Infiltration trenches are not allowed for SWM/BMP
facilities in residential subdivisions.
WSA’s permission will be required to relocate their
Each phase of the subdivision must meet the minimum
requirements of the SWM Ordinance as well as the overall
The termination point of existing Bower’s Run Road
should have a cul-de-sac.
Credit for vegetative filter strips (buffers) are to
meet the design guide lines in the Virginia Stormwater
Management Handbook Minimum Standard 3.14. The phosphorus
removal credit is 10%.
Engineering has also submitted “Subdivision
Ordinance and Design Standards Manual References for
Subdivision Ordinance Section
9-13(B) (2) - Adverse environmental impact of the
development should be minimal. The criteria for
determination is as follows:
Lack of adequate drainage excessive environmental impact
with respect to drainage, shall be deemed to exist if
surface or subsurface water retention and/or runoff is such
that it constitutes a danger to the structural security of
proposed dwelling units or other on-site structures.
In addition, inadequate drainage shall be deemed to exist
where proposed site grading and development creates harmful
or damaging effects from erosion and siltation on downhill
and/or downstream land and no adequate remedy is provided.
Subdivision Ordinance Section
9-13(B) (3) - Adverse environmental impact of the
development should be minimal. The criteria for
determination is as follows:
Layout and Design - The development should be designed so as
to provide a quality environment for residents by minimizing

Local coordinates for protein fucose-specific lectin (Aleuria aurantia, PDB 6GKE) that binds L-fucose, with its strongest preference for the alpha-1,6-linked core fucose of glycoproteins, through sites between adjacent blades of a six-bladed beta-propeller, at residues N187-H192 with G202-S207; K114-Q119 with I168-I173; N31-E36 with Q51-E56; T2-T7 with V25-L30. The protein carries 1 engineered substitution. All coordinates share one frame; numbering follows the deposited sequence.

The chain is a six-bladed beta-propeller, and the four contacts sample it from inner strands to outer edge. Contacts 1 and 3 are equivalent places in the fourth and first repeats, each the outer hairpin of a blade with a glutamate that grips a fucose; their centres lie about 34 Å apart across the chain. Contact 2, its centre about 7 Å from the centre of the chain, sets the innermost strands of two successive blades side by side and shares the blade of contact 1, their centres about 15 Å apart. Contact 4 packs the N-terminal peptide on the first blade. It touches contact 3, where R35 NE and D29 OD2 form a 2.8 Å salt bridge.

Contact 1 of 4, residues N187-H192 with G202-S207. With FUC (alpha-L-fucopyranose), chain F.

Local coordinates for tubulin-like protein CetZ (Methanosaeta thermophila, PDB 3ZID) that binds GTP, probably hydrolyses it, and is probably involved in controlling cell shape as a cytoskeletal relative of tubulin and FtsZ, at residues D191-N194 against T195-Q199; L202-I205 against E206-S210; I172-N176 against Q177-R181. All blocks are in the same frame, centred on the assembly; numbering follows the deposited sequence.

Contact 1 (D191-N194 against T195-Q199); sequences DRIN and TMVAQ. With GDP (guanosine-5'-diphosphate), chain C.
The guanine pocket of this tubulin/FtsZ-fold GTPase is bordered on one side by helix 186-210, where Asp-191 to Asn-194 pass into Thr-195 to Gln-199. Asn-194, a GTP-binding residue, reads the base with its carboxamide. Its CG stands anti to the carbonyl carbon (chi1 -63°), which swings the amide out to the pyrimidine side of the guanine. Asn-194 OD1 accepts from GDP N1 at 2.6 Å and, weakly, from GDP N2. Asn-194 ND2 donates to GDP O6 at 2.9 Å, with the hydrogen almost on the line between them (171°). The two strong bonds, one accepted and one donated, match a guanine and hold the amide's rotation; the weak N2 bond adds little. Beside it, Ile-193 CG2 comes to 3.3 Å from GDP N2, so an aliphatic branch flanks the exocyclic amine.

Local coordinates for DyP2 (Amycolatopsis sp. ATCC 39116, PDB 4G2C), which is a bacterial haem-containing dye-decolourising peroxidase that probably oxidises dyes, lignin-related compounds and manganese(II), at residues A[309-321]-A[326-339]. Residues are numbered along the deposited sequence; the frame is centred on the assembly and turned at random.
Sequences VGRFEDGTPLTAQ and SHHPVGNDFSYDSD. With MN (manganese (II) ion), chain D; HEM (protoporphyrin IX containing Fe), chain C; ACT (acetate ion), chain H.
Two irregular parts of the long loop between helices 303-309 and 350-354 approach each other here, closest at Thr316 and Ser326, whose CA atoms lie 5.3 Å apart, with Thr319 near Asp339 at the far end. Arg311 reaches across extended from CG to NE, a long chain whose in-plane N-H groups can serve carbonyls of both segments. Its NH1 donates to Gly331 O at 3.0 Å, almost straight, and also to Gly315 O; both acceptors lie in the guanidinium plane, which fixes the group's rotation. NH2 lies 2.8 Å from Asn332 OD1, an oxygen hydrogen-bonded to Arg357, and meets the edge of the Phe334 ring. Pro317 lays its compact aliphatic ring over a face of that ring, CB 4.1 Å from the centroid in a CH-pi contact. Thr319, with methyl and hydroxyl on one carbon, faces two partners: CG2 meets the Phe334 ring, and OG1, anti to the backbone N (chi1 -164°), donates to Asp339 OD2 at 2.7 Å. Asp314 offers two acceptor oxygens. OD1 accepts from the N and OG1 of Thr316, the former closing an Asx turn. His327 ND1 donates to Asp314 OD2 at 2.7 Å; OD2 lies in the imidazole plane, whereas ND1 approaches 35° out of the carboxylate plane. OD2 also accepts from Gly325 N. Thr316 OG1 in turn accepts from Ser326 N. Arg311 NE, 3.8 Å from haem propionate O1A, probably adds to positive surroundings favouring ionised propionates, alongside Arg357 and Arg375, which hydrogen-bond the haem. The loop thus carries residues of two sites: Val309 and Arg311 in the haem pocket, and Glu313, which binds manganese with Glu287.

its adverse impact. General considerations for minimal
impact are as follows:
(1) Road and street layout should utilize topography so that
unnecessary cuts and fills are avoided.
(5) All major streams and rivers, especially those upon which
flood control, water impoundment, and recreation facilities
are located or planned, should be left in the natural state
where adequate or improved to provide for the maintenance of
water quality standards.
DSM203.2 - The final stormwater management
plan, in addition to the information from the Concept Plan,
shall include all of the information required in the Major
Site Plan or Construction Plan checklists. (Page D-14)
(Critical to have the Concept Plan reflected properly at
Rezoning and Preliminary Plat Application stage)
DSM201.8.2 - Natural drainage/channel
characteristics and drainage divides shall be preserved to
the maximum extent practicable. Drainage analyses shall be
considered within each drainage area. (Page D-6)
DSM201.8.6. Conveyance - All
stormwater conveyance practices shall be designed to convey
stormwater to allow for the maximum removal of pollutants
and reduction in flow velocities. This shall include, but
not be limited to:
A. Maximizing of flow paths from
inflow points to outflow points; (Page D-7)
DSM201.8.9 - In subdivisions, all
SWM/BMP facilities shall be placed in a common area unless
prior approval has been obtained from the program
administrator. Further, proposed or natural drainage ways
shall not occur across or upon individual lots unless prior
approval has been obtained from the program administrator.
Proposed lot lines shall observe natural drainage ways to
the maximum extent practicable. (Page D-7)
DSM203.2.1 - A stormwater management concept plan shall be
required with all preliminary plan and rezoning
applications, and will include all information...to evaluate
the environmental characteristics of the project site, the
potential impacts of all proposed development of the site,
both present and future, on the water resources, and the
effectiveness and acceptability of the measures proposed for
managing stormwater generated by the project site. (Page
DSM203.2.1.C - A written or
graphic inventory of the natural resources at the site and